At the airport, my family and I wait patiently at the gate for the flight. My little brother presses his nose against the window and stares in awe at the immense flying machines. He runs from window to window, excitedly exclaiming about the different types of planes. Suddenly, one leaves a nearby gate, and his eyes are so wide and bright that I can see the reflection of the 747 taking off in those eyes filled with wonder. Even minutes after it vanishes into the thick clouds, my brother still presses his forehead against the window, wondering how anything could be so powerful and fly so high. Soon after our vacation, fall arrives and it’s time for school. I’m a junior, with piles of textbooks, papers and heaps of AP guides on my desk. My brother, in kindergarten, has his desk covered with Dr. Seuss books, construction paper, and dozens of “Zoo Phonics for Kids.” All evening, I bang my head in anguish over calculus; my brother, on the other hand, struggles to loop his eights or curve his fives on lined paper. We do this side by side, both frustrated at our seemingly impenetrable tasks. We are 12 years apart. I was born Sunday, January 23; he was born Sunday, July 23. He is 4’5″; I am 5’4″. He drinks Swiss Miss; I drink Starbucks. People think that our ages would make us completely different. Even though I play with computers and he plays with Thomas the Tank engines, we have one thing in common – we are curious and wonder incessantly about the world. We strive to learn, to reflect and think about the vast knowledge in the world. We always ask questions, no matter how random or trivial they may be. Our eyes gleam with the same questioning attitude, the same awe in which we can never stop exploring the wonderment of the world. We both struggle through our mountains – my brother with adding numbers greater than 10 and I with finding the dimensional area of a convex. He stumbles over the words in Green Eggs and Ham; I struggle to comprehend Tolstoy. But whatever the feat, no matter how large or how intimidating, we somehow learn to overcome them. We both persevere, and most of all, we never stop wondering. We both have a voracious appetite for learning that can never be satisfied. A year later, I find myself at the airport, waiting to visit a college. I press my forehead against the window, listening to the hum of the buzzing engines of airplanes. I wonder, in amazement, how an airplane can fly, and how it can suddenly ascend miles in the air and disappear behind the billowing clouds.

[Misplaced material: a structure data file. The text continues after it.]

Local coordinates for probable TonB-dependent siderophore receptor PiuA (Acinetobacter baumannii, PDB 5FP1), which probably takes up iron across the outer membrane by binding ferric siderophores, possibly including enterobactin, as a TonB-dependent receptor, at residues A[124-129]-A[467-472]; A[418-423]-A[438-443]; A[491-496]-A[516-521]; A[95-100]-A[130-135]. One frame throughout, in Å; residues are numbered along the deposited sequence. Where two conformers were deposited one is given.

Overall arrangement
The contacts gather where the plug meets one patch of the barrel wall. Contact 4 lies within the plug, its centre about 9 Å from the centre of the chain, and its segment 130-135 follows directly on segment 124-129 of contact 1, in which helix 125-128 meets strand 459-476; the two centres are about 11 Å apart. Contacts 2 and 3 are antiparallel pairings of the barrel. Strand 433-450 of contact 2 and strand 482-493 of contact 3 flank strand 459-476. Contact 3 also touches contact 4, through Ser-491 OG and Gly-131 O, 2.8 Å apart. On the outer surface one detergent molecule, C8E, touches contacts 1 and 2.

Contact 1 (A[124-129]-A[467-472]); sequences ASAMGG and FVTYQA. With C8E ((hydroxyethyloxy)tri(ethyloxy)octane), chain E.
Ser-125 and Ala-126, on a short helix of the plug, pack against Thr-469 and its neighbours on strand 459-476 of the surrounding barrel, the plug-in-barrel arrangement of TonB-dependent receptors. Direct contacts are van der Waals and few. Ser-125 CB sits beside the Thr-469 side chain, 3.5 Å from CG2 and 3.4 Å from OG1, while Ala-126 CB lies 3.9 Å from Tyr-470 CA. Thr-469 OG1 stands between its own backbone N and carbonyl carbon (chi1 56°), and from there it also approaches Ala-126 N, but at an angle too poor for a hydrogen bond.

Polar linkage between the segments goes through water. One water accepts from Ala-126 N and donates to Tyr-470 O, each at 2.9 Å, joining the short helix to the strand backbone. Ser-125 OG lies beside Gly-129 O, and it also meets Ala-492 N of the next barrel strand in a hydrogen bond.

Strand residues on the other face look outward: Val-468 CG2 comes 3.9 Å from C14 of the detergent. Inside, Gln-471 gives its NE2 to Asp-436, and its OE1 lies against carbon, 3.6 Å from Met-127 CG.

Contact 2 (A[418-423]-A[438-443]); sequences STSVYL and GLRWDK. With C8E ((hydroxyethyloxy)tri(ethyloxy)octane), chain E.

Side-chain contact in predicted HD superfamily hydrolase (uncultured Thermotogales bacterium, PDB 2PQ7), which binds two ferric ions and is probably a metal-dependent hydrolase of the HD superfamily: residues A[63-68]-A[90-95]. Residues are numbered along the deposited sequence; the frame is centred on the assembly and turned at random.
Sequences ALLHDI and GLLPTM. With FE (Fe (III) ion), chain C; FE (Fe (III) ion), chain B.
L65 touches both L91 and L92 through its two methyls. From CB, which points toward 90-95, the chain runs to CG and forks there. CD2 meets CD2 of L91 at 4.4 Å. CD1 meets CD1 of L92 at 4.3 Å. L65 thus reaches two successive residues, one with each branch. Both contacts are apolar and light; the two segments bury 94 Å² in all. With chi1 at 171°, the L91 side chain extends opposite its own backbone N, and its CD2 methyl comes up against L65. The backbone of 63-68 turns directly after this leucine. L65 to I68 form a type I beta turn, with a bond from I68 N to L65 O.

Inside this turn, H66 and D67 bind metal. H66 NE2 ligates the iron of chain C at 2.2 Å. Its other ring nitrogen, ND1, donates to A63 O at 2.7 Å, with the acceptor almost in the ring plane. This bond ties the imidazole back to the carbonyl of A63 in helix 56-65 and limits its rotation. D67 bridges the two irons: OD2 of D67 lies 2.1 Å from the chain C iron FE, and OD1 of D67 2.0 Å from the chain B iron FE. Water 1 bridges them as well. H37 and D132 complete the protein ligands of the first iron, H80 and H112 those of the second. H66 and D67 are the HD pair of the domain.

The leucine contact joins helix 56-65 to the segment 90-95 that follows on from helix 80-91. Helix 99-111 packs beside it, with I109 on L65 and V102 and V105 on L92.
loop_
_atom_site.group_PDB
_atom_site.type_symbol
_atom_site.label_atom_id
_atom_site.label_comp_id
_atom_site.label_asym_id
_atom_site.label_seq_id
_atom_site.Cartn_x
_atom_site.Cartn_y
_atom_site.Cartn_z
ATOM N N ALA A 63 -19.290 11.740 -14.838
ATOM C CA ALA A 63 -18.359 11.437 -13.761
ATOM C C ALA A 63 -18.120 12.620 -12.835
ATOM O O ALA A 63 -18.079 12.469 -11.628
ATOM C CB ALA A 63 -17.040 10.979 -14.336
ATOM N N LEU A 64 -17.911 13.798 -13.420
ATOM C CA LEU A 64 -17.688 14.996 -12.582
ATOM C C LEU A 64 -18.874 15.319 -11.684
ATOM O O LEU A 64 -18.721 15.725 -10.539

Insert Surname 1 Professor’s name: Student’s name: Course title Date OceanographyTop of
Insert Surname 1
OceanographyTop of FormBottom of Form
In the early oceanic voyages, various scientific methods were used to learn new information. During the Challenger expedition, steam winches mounted on ships were used to take samples from the ocean in the Philistines region. Using mechanical grabs and nets, samples were collected on the ships. Study of the samples proved that Professor Edward Forbes was wrong about his declaration that life at sea was impossible below 1,800 feet due to high pressure and lack of light. The scientists discovered new species of animals from deep on the ocean. According to the book Oceanography, ‘The scientists also took salinity, temperature, and water-density measurements during these soundings. Each reading contributed to a growing picture of the physical structure of the deep ocean.’ (Garrison & Tom, 2016). This shows the various scientific methods that scientists used to gain a better understanding of the deep ocean. Conducting tests on the water provided information about the ocean. Various test taken showed that there was life 1,800 feet below the sea. This discovery provided a new scope of marine biology.
In addition, the introduction of new electronic equipment in ships greatly contributed in the discovery of the ocean. Nin 1925, electronic equipment were installed in ships during the Meteor Expedition (Garrison & Tom, 2016). The Echo sounder machine was installed in the ship. It has the ability to beam waves of sound to the sea floor which were bounced back to the ship. These devices enabled the scientists to discover that the bottom of the ocean was extremely rugged rather than a flat surface that they had anticipated. This technology was use in obtaining information about the various depths of the ocean.
Garrison, Tom S. Oceanography: An Invitation to Marine Science, 9th Edition. Cengage Learning, 2016. [CengageBrain Bookshelf].